ARHS votes to join UPMC

The boards of directors of Altoona Regional Health System and its parent company voted unanimously Thursday to join the UPMC health system on July 1 as “UPMC Altoona,” according to a hospital news release.

It’s the board’s “final action” in an affiliation process that began two years ago and included an “exhaustive analysis” that led to the consensus decision that UPMC was the best available partner, according to the news release.

A state agency continues to conduct an antitrust examination of the deal.

“An affiliation with UPMC will be extremely positive for Altoona Regional, our patients and the entire region,” said Altoona Regional board Chairman Rob Halbritter in the release.

UPMC will invest $250 million over 10 years to upgrade facilities and services, assume all ARHS liabilities and maintain operations at the current campus – core specialities intact – for 20 years, according to the release.

UPMC Altoona will become a regional referral center, governed by a board with a third of its members appointed by UPMC and the rest locally on a self-perpetuating basis – with ARHS appointing one member to the overall system board, according to the release.

UPMC will honor existing labor agreements – and for the rest of 2013, make no changes in human resources or benefits – while communicating subsequent changes “well in advance” through hospital managers and a new merger transition newsletter, according to a managerial talking points memo obtained by the Mirror.

Actual “integration” of the two institutions will begin within six months, according to the memo.

Altoona is joining UPMC to preserve existing services, add new ones and meet the challenges of modern health care, according to the news release.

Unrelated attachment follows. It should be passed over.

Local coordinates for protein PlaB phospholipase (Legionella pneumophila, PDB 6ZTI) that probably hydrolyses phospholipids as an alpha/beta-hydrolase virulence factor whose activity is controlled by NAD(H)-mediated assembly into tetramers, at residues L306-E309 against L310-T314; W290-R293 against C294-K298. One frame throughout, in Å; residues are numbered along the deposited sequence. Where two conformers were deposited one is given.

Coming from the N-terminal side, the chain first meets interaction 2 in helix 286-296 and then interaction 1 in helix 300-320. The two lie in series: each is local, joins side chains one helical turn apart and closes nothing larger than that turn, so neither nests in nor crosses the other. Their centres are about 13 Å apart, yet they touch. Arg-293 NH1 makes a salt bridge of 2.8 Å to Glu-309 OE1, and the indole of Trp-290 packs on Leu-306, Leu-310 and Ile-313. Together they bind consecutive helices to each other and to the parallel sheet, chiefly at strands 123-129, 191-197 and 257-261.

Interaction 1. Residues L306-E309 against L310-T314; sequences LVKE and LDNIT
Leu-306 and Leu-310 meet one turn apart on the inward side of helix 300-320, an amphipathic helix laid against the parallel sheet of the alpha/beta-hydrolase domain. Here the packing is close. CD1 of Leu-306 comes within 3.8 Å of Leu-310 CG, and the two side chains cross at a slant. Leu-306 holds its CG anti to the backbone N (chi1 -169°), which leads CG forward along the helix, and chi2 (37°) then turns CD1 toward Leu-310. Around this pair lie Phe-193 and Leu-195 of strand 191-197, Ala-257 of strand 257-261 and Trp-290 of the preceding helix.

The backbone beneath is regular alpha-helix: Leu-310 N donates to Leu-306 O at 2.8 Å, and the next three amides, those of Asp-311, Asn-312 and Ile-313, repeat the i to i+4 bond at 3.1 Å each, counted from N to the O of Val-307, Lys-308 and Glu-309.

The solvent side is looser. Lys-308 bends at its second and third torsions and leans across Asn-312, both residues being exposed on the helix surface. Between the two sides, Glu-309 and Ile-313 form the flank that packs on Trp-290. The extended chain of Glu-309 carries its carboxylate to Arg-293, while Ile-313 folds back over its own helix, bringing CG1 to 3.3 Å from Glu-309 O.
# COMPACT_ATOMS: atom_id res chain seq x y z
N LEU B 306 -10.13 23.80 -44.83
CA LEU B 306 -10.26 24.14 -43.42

The state Attorney General’s Office is reviewing the proposed transaction, according to office spokesman Dennis Fisher.

The AG’s oversight has led to the collapse of several mergers in recent years, most recently that of Reading Health System and Reading Surgical Institute, which dropped their plans after the AG’s office and the Federal Trade Commission – which also has antitrust jurisdiction on hospital mergers – announced they intended to sue to block the deal.

“We are working with all of the appropriate regulatory agencies and everything is on track,” Cuzzolina said in regards to the AG’s involvement.

The proposed board arrangement with UPMC is similar to the one put in place with UPMC Hamot in Erie, which entered the UPMC system in 2011.

The leadership of Altoona Regional and its parent company, Central Pennsylvania Health Services Corp., touted the merger as “historic” and its merger partner as “world class,” given UPMC’s consistent inclusion in the hospital honor roll of U.S. News & World Report, in an op-ed submitted to the Mirror Friday by Halbritter and CEO Jerry Murray.

“This relationship means patients will be able to receive an even higher level of care in our region – for years to come,” states the op-ed.